The introduction says that the “monitoring of blood glucose” is an example of of useful monitoring that can be done by patients. In fact, Cochrane is pretty clear about how useful this is for people with type 2 diabetes not using insulin (the majority of people with diabetes), saying that “there is no evidence that self monitoring of blood glucose affects patient satisfaction,, general well being, or health related quality of life”. Similarly, with self monitoring of blood pressure, there is evidence that this can lead to small changes in blood pressure only, and there is no data on mortality or morbidity improvements for this intervention.
The WSD study examined patients with chronic obstructive airways disease, heart failure and diabetes. This is a wide range of conditions and the effect of telehealth on each these conditions were not analysed separately.
The randomisation was not done in the usual way but in terms of practices either assigned to the telehealth or the control group. Why? “Initial discussions with sites indicated that individual randomisation of patients would probably not be acceptable to stakeholders. Therefore, we used a pragmatic approach to randomise general practice”. However there are large problems with this approach, as we have seen in breast screening trials for example. Cluster randomisation is beset with tendency to bias and I am not sure that the reasons given, for such a large and expensive trial, are good enough.
What was the intervention being tested? This to me is the biggest problem with this trial. Take note “Choices of telehealth devices and monitoring systems varied among the three trial sites, and there was no attempt to standardise these technologies across sites. We included a broad class of technologies, and the study was not designed or powered to examine differences between specific devices or monitoring systems.” In other words, the intervention varied hugely. This is crucial: what was the trial showing the effect of? The only constants were glucometer for diabetes (effect described above) weighing scales for heart failure (a commonly used device already, well outwith ‘telehealth’ trials) and an oximeter for COPD (which is of uncertain benefit in monitoring patients compared with usual care – this is important, because it might lead to either false reassurance or false alarms.)
Indeed, what is telehealth anyway? I don’t think that telephones or email communications between doctors and patients count as telehealth. The DoH had spent millions on the ‘black box’ monitoring devices well before the results of the WSD trial were published. These are “base units” which send data about health from the patients’ home. , either as questionnaires or clinical readings. The outcomes analysed were for mortality and emergency admissions.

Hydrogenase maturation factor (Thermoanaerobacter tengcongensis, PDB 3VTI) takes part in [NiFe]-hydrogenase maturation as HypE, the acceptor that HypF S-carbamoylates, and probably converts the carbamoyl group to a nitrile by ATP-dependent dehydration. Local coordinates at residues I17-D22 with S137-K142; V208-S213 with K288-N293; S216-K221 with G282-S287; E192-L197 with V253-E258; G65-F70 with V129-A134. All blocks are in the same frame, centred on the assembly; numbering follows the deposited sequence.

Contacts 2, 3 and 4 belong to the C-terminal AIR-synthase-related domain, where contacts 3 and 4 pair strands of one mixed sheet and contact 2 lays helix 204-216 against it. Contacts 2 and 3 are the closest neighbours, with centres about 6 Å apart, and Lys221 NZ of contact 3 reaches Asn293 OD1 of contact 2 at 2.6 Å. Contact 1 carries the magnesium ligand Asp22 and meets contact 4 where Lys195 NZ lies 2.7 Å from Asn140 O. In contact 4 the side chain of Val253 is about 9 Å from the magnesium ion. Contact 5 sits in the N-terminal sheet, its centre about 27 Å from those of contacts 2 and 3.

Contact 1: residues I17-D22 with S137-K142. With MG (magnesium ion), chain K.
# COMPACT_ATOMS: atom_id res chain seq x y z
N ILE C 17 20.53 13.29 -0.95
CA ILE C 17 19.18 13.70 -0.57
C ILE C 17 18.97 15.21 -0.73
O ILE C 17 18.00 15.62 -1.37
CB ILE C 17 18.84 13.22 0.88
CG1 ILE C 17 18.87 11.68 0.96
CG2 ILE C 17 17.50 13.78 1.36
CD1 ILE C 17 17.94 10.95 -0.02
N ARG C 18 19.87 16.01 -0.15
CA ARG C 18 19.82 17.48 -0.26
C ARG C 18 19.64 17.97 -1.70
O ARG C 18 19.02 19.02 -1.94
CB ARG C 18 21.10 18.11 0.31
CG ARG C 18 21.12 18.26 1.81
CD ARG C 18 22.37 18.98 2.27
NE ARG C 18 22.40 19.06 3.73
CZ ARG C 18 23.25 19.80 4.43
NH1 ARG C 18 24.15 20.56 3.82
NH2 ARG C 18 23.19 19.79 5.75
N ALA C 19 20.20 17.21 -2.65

The graphs are here
How sure can we be that this apparent small benefit to intervention patients was real? The study was powered to detect a 17.5% change in admissions to hospital, however ” the magnitude of the group difference in admission proportion was relatively small (10.8%, 95% confidence interval 3.7% to 18.1%), and smaller than the size that the planned study design was able to detect (17.5%), raising questions about the clinical relevance of the results”. As for death rates “Intervention patients were significantly less likely to die within 12 months than controls. We also observed small differences in the mean number of emergency admissions per head between the intervention and control groups (crude rate 0.54 v0.68; difference 0.14). These changes were significant in the unadjusted comparisons and when we adjusted for a predictive risk score, but not when we adjusted for baseline characteristics”. In other words, the more the researchers tried to reduce the bias, the less sure the benefit appeared to be.
The study also found that there was an increased emergency admissions in the control group; “There could have been a propensity to select controls with a higher risk of short term admission and intervention patients with a lower risk.” It’s difficult to know, certainly we cannot exclude bias even with the case mix adjustments the researchers made.
So a comparable intervention wasn’t made, there are design issues in relation to the study design that increase the risk of bias, and the interventions being offered lack evidence themselves of benefit. The scale of savings is small. Neither has the WSD compared normal use of technology in practice (telephone, skype for remote access patients etc) against the expensive intervention being tested. For here is the conflict of interest. The DoH had bought these machines before the trial was completed, with publicity attached to it’s investment to “support the UK life sciences industry.” I’d personally like to see a bit more investment in the people who work as home carers, providing the unglamorous but essential help to wash, feed and assist people directly.